Submitted by Maria.Kapsalaki on Wed, 03/20/2019 - 09:20
Ventilation Information Paper no39: “A review of performance-based approaches to residential smart ventilation” provides an overview of the regulations and standards proposing “performance-based approaches” in five countries to promote the use of smart ventilation strategies. It shows that a favorable context exists in many countries for the development of smart ventilation strategies.
Submitted by Maria.Kapsalaki on Thu, 03/08/2018 - 12:30
In March 2017, AIVC identified smart ventilation for buildings as a new and important topic to be addressed.
Several actions were defined by AIVC Board about this topic in order to exchange and disseminate information on this topic. A working group of AIVC experts from several countries was created. One of its tasks was to agree on a definition of smart ventilation.
The purpose of this ventilation information paper is to present and illustrate this definition of "smart ventilation".
Submitted by Maria.Kapsalaki on Thu, 02/06/2020 - 15:50
A smart ventilation system is generally equipped with a range of sensors. The data – or data derived from it - collected by these sensors can be used by both building owners, occupants and managers. A new generation of IoT enabled residential ventilation systems allows collecting and analysing this data at scale to get a better view on typical IAQ conditions in dwellings. In this paper, the results from such an analysis on the first 900 installed devices of a new model with respect to moisture in relatively new Belgian dwellings is presented.
Submitted by Maria.Kapsalaki on Wed, 04/17/2019 - 15:35
This study deals with ventilation effects on measured and perceived indoor air quality (IAQ) in a demonstrator building where IAQ problems can occur. Unlike outdoor air, indoor air is usually recycled continuously, which makes it trapping pollutants. Indoor air quality (IAQ) is characterized by a pollutants' concentration, as well as air temperature and humidity. The study's aim is to implement an efficient and smart ventilation system while leaning on continuous measurements of indoor air pollutants in a demonstrator building via a smart sensor based on a Raspberry Pi 3 model B+ card.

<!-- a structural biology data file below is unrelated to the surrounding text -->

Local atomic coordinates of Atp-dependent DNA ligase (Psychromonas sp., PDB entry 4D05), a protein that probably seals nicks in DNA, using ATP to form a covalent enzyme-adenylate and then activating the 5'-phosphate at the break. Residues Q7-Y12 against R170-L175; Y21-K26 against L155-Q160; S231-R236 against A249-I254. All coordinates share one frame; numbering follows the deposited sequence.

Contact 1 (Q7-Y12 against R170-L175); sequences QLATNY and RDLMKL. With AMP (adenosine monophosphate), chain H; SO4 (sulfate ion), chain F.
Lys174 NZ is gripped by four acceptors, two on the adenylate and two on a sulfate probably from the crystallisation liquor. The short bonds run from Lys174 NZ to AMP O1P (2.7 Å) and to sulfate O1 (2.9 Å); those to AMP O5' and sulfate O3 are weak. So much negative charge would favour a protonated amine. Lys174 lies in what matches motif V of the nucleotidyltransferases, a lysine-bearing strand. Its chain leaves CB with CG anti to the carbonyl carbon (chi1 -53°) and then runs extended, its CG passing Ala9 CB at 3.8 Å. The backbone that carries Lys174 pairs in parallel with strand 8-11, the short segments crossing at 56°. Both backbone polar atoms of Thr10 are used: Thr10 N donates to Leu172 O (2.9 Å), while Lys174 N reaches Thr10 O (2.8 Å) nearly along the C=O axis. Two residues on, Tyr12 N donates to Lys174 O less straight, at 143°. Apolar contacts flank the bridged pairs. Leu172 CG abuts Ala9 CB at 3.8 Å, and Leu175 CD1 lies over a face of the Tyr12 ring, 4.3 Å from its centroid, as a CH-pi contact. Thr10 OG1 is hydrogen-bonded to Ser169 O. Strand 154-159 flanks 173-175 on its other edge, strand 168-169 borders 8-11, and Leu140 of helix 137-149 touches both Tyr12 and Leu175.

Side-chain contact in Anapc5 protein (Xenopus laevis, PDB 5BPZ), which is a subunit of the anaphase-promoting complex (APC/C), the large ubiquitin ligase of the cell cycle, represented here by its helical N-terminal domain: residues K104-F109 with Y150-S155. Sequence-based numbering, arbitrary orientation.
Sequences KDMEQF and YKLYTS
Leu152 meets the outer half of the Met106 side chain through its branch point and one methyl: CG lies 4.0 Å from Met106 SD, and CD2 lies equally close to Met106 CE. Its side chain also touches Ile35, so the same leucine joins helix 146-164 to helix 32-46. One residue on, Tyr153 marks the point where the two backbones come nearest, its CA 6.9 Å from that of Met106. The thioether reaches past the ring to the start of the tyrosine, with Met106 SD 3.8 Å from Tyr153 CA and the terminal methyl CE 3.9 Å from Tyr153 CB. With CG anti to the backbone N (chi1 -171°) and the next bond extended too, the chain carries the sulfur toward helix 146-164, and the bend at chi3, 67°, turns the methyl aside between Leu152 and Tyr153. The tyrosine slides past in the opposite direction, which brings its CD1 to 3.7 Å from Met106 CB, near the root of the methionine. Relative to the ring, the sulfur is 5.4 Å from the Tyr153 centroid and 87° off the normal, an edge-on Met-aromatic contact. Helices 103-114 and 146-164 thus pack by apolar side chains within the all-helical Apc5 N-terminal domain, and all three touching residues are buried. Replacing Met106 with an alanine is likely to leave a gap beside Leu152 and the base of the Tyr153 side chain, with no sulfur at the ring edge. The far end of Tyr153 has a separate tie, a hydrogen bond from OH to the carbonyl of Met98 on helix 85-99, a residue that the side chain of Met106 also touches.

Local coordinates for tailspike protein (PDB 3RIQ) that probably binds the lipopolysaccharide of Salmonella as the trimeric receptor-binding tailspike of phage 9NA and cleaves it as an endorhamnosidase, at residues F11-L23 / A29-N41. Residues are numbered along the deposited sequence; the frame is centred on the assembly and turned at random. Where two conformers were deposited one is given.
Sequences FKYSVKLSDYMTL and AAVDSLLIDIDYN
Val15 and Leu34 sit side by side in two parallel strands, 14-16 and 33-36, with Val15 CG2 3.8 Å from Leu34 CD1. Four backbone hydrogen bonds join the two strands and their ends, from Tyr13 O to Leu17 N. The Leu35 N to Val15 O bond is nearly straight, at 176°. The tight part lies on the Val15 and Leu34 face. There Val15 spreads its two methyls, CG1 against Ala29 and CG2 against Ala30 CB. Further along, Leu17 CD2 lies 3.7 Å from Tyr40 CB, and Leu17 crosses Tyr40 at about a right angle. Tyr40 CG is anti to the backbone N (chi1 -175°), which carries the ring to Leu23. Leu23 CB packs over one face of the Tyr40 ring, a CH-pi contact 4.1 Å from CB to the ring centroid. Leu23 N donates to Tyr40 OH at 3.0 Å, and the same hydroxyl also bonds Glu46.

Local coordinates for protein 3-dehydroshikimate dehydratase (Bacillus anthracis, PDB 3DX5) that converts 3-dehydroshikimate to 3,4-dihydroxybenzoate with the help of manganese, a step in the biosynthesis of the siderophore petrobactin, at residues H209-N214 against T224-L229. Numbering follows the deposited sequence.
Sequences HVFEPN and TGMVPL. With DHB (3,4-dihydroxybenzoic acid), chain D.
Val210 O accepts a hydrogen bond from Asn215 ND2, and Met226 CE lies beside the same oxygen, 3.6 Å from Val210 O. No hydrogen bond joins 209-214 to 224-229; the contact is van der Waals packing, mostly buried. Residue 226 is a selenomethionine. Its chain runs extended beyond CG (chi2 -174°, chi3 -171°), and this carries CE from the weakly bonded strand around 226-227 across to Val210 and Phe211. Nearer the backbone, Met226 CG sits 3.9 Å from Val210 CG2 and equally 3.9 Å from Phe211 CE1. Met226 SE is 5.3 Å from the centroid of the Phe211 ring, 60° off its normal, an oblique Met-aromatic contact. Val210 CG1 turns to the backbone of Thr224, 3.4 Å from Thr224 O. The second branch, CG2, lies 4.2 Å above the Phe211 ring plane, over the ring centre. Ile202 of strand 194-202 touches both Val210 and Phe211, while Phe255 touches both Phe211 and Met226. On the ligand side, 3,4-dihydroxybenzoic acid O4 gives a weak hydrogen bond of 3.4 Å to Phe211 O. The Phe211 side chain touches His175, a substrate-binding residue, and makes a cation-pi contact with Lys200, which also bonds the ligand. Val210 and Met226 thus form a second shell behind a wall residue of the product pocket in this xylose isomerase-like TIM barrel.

Submitted by Maria.Kapsalaki on Wed, 04/17/2019 - 15:02
Buildings represent a major end use of energy throughout the world and are typically the dominant sector for electricity. The use of that energy is to provide buildings services, the most important of which is Indoor Environmental Quality (IEQ). Heating and air conditioning systems typically handle the thermal comfort aspects of IEQ; the energy impacts and economics of such systems is well studied. The most important remaining aspect of IEQ is Indoor Air Quality (IAQ).
Submitted by Maria.Kapsalaki on Wed, 04/17/2019 - 12:13
In the research project 3for2 Beyond Efficiency, low-exergy distributed cooling and ventilation systems for application in the tropics are designed and tested in a demonstrator building in Singapore. The HVAC system designed consists of passive chilled beams for sensible cooling, fan coil units for latent cooling and dedicated outdoor air handling systems for IAQ control. The design reduces building space requirements due to less ventilation equipment.
Submitted by Maria.Kapsalaki on Mon, 04/15/2019 - 11:42
In 2017, the Air Infiltration and Ventilation Centre (AIVC) identified smart ventilation for buildings as a new and important topic to be addressed. One of the tasks was to agree on a definition of smart ventilation, which was published in March 2018. The purpose of this presentation is to explain and illustrate the smart ventilation definition by AIVC.
Submitted by Maria.Kapsalaki on Wed, 03/07/2018 - 12:49
6 March, 2018 | IAQ sensors for smart ventilation of buildings
AIVC defines smart ventilation as a process to continually adjust the ventilation system of a building in order to provide the desired Indoor Air Quality (IAQ) benefits while minimizing energy consumption, utility bills and other non-IAQ costs (thermal discomfort, noise, etc.). Smart ventilation responds to one or more of the following: building occupancy, outdoor conditions, electricity grid needs, operation of other building systems, direct sensing of contaminants.